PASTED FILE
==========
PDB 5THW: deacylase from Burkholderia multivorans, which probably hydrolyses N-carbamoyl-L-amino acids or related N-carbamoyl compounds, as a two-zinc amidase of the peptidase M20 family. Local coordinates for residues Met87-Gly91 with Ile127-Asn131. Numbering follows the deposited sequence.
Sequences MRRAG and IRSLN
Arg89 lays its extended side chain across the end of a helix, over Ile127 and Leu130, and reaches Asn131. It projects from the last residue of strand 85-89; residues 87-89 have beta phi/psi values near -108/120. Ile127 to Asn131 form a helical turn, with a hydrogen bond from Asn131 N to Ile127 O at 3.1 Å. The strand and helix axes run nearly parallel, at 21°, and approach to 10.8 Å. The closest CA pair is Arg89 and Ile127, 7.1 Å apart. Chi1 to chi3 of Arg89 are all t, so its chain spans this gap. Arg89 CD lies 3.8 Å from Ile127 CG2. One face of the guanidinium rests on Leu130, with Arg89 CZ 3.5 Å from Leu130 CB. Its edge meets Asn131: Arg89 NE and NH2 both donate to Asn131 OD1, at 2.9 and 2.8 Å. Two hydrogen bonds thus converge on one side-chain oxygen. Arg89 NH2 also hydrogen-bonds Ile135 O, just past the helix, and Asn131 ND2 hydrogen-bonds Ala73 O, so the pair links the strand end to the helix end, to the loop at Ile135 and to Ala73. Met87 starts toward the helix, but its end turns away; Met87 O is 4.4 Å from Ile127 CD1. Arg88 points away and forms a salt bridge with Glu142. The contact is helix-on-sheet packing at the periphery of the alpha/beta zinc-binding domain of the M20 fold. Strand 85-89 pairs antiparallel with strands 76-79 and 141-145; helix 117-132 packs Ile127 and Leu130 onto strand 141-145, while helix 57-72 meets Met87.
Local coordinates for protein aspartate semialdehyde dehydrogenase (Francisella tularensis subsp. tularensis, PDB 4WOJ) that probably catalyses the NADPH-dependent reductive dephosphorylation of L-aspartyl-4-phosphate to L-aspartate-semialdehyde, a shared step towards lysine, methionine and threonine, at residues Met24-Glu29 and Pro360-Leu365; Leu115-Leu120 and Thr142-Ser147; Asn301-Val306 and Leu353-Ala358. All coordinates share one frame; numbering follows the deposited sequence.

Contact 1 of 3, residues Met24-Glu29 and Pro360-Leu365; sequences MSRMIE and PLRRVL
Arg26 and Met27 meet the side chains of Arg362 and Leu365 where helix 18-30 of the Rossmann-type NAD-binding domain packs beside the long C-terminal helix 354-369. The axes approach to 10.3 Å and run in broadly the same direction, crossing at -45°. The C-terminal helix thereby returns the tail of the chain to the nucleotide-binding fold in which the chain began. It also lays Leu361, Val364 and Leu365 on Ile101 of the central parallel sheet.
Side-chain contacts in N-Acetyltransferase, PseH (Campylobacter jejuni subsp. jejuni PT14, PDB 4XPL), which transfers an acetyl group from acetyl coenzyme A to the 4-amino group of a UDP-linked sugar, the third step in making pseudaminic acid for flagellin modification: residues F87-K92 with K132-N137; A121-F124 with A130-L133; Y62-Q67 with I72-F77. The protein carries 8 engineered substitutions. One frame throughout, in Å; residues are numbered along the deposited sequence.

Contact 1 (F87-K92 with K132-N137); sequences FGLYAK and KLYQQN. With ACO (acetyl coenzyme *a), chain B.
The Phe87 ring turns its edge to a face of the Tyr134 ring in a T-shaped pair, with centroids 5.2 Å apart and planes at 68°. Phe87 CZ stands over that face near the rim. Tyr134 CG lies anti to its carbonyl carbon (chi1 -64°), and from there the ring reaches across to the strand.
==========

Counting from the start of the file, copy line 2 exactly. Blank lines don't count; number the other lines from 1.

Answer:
Sequences MRRAG and IRSLN